After four decades, memory of the Cultural Revolution is used on the Chinese internet to describe violent behaviors being shared online as a context for highlighting China’s social instability. Netizens are making comparisons between current violent acts of protest and extreme Red Guard behaviors, which evoke heavy emotions from the Cultural Revolution generation. This research argues that these tensions and reprisals among netizen groups arose from the disconnect between current uses of Cultural Revolution revivalism on the Chinese internet and the impact this has for individuals of the Cultural Revolution generation.
Specifically, this research engages with the implications and purposes of invoking memories of the Cultural Revolution on the Chinese Internet.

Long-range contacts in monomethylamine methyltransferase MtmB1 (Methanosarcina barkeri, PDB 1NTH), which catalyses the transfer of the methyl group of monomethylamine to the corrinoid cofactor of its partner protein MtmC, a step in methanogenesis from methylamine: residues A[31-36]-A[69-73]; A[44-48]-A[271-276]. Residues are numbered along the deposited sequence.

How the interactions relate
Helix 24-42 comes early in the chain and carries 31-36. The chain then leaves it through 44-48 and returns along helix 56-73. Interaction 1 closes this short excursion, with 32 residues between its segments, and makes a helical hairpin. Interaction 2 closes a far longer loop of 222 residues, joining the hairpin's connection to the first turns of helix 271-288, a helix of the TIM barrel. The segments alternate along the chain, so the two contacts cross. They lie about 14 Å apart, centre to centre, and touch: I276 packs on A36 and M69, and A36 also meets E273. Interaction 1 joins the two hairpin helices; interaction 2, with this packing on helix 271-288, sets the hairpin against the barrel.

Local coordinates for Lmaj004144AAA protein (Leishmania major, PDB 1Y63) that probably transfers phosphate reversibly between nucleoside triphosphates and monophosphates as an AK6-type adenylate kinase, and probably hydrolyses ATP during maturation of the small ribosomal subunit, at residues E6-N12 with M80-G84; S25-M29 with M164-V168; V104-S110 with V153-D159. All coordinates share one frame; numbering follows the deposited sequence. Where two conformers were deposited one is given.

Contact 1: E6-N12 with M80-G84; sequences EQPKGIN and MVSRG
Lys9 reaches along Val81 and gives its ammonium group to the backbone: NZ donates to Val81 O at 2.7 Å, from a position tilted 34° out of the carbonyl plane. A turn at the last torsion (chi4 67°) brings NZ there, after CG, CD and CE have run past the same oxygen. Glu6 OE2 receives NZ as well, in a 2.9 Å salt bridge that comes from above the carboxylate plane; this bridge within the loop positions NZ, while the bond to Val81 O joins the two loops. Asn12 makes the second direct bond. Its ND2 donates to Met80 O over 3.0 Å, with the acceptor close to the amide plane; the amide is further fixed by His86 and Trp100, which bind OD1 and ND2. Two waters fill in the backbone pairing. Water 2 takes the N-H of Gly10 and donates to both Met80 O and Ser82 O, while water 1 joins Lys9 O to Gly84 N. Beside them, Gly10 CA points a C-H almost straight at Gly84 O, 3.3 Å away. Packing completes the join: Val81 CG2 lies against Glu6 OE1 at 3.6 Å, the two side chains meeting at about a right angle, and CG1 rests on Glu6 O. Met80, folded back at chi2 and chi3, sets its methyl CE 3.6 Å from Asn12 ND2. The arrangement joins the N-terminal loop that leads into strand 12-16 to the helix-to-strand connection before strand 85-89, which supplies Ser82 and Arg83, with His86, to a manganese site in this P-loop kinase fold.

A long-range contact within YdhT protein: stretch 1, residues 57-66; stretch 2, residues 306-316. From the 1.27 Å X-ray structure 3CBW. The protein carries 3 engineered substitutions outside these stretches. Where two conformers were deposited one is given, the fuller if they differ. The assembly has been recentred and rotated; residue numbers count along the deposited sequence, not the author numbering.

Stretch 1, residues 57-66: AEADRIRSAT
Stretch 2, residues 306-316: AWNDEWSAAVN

Analyzing recent trends of how the internet is changing communication, this study proves that the post-1980s generation, in drawing from the Cultural Revolution, is not aware of the implications that making such connections on the internet has. Lack of education and public historiography of this decade of Chinese history is due to the government’s efforts to sweep it into the dustbin of history, having labeled the Cultural Revolution a “dark chapter” in Chinese modern history. Netizens making these comparisons are merely calling out current events as being the same as the Cultural Revolution without delving into the larger context of what that period of history means for the generations who lived through it. As such, this Cultural Revolution revivalism and re-characterization of its social memory as seen through Chinese social media has complex meanings for how China’s post-1980’s generation defines that decade of events.